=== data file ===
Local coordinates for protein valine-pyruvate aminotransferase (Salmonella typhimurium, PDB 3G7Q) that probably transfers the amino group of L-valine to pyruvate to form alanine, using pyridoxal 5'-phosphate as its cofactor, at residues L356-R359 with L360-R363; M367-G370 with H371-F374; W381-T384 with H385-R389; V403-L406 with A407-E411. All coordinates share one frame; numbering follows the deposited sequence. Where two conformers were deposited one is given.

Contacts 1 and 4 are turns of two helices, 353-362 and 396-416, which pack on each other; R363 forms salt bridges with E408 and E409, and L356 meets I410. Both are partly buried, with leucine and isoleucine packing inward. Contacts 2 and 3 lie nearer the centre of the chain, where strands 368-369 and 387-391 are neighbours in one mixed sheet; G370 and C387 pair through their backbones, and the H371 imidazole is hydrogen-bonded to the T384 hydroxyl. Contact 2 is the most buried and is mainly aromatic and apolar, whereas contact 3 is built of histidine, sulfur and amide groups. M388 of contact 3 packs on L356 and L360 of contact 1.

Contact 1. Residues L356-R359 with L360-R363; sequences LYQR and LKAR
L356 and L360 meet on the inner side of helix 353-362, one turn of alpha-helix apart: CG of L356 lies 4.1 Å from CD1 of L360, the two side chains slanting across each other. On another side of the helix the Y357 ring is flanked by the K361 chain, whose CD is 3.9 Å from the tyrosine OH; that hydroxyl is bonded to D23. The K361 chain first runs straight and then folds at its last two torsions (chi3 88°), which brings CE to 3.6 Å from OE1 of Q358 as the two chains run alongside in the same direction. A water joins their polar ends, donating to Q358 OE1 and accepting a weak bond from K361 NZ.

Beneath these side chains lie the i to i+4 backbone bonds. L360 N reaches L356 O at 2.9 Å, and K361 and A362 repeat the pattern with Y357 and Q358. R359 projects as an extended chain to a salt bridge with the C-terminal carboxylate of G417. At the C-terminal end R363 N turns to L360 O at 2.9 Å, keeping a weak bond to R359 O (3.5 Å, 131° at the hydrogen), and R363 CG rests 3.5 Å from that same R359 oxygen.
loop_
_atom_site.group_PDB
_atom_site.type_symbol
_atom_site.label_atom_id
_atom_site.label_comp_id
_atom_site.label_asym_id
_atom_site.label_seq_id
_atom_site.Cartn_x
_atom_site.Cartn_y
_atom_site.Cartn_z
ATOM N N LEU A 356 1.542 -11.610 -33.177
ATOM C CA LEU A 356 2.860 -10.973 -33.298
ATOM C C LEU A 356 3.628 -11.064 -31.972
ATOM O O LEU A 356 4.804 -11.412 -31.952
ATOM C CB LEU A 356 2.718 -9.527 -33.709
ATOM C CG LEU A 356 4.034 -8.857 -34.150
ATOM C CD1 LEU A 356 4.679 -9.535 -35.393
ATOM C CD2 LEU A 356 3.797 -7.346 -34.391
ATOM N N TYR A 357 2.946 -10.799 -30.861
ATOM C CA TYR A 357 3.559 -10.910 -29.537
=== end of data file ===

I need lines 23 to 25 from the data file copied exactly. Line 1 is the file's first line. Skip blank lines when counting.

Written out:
ATOM C CD2 LEU A 356 3.797 -7.346 -34.391
ATOM N N TYR A 357 2.946 -10.799 -30.861
ATOM C CA TYR A 357 3.559 -10.910 -29.537